The Utah League of Cities and Towns [ULCT] is accustomed to negotiating with the Utah Legislature over many regulatory issues and seeks collaboration as a preferred method of conflict resolution. On September 8, 2023, it adopted Resolution 2023-002 to stress the importance of preserving local authority.[10] It included the following:

  1. The federal government and the State of Utah should respect and uphold the principles of local self-governance, refrain from unwarranted preemption actions, and engage in collaborative and constructive partnerships with local governments.
  2. The ULCT encourages federal and state policymakers and community and civic leaders to recognize and advocate for the preservation and enhancement of local authority, fostering an environment where local governments can thrive and effectively serve their communities.
  3. The ULCT fundamentally opposes mandates that unnecessarily create unelected boards, commissions, authorities, or any type of entity that preempts local governments by giving authority to unelected boards/commissions by removing that authority from local elected officials.
  4. The ULCT fundamentally opposes mandates that remove revenue from local governments or transfer that revenue to a board, commission, or authority that is not comprised of local officials.
  5. The ULCT fundamentally opposes mandates that eliminate land use and zoning authority from municipalities.

The upcoming 2024 legislative proposal to create “infrastructure financial districts” is seen as a way to overcome municipal reluctance to bond or tax residents for new subdivision infrastructure. The municipality would instead allow the IFD to do the bonding. What is potentially troubling about this bill to increase housing is the quasi-municipal authority given to the developers themselves to access the tax-free bond market. When all the lots are sold and the bond completely paid, then responsibility for maintenance and operation of the infrastructure would revert to the municipality.[11]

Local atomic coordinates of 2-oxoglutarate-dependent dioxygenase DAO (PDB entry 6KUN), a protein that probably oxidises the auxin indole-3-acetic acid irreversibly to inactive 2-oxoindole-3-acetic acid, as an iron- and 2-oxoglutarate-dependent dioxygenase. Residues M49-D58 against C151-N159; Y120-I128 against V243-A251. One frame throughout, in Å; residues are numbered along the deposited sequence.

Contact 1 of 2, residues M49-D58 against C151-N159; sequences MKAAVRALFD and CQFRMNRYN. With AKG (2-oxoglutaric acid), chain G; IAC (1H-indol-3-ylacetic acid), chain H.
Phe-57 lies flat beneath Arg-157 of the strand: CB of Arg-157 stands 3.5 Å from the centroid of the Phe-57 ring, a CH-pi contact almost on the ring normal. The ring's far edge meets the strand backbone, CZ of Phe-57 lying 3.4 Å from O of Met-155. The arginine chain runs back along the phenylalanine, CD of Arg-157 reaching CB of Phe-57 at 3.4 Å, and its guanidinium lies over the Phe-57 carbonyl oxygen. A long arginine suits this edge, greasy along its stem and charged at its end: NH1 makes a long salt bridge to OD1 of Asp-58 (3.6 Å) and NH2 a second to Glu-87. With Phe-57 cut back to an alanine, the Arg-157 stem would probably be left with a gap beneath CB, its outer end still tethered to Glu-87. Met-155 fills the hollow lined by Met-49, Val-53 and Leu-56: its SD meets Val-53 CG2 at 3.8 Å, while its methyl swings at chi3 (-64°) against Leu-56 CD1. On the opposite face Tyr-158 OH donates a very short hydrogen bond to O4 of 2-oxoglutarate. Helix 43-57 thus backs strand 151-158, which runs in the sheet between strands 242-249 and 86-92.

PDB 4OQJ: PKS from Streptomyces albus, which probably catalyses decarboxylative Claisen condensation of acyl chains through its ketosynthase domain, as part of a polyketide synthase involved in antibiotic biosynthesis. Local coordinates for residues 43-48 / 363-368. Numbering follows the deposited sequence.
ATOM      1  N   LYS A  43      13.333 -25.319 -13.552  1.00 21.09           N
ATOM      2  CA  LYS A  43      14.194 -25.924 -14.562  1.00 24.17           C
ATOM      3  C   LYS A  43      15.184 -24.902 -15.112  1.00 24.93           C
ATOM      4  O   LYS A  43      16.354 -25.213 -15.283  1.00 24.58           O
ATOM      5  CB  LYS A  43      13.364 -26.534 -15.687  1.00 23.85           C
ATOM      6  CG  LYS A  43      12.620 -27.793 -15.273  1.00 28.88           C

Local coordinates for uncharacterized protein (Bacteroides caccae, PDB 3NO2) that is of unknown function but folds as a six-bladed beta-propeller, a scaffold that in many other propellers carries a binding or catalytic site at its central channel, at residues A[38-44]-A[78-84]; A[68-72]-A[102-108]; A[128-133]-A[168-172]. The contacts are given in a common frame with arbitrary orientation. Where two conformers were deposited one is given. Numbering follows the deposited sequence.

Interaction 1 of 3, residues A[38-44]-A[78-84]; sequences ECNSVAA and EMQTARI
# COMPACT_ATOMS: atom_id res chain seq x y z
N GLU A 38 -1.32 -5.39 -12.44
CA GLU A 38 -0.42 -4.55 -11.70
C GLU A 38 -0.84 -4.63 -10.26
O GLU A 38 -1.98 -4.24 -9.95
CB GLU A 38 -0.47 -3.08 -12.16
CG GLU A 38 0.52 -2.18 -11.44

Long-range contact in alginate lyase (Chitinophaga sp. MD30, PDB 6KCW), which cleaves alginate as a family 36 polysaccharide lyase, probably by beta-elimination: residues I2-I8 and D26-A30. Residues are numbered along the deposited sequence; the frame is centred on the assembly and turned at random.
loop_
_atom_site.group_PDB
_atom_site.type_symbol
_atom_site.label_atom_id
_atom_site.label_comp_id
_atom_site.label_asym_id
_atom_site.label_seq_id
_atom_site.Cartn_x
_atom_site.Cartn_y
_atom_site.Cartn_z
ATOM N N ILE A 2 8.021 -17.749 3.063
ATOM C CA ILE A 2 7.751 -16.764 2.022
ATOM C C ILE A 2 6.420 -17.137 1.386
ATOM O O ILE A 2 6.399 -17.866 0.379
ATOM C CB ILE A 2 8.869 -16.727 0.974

Although beyond the scope of this policy brief, UCC is aware that significant issues about unelected boards have arisen in recent years, among them legislative management of the 5-member voting board of the Utah Inland Port Authority and its satellite hubs; the now defunct Utah Lake Authority to manage Utah Lake restoration, including a real-estate scheme to dredge and then build an island for residential development; and a 2024 proposal for legislative takeover of governance of Rocky Mountain Power’s Intermountain Power Plant (IPP) in Delta. i.e., a proposed takeover of the board to continue to allow coal to be used to generate electric power.[12] Issues have also arisen over prohibition of municipal gun controls and the extent of state constraints on county public health measures.

The right balance between state and local authority is difficult to achieve and bears constant watching by the public. The Legislature should not intervene to favor special interests.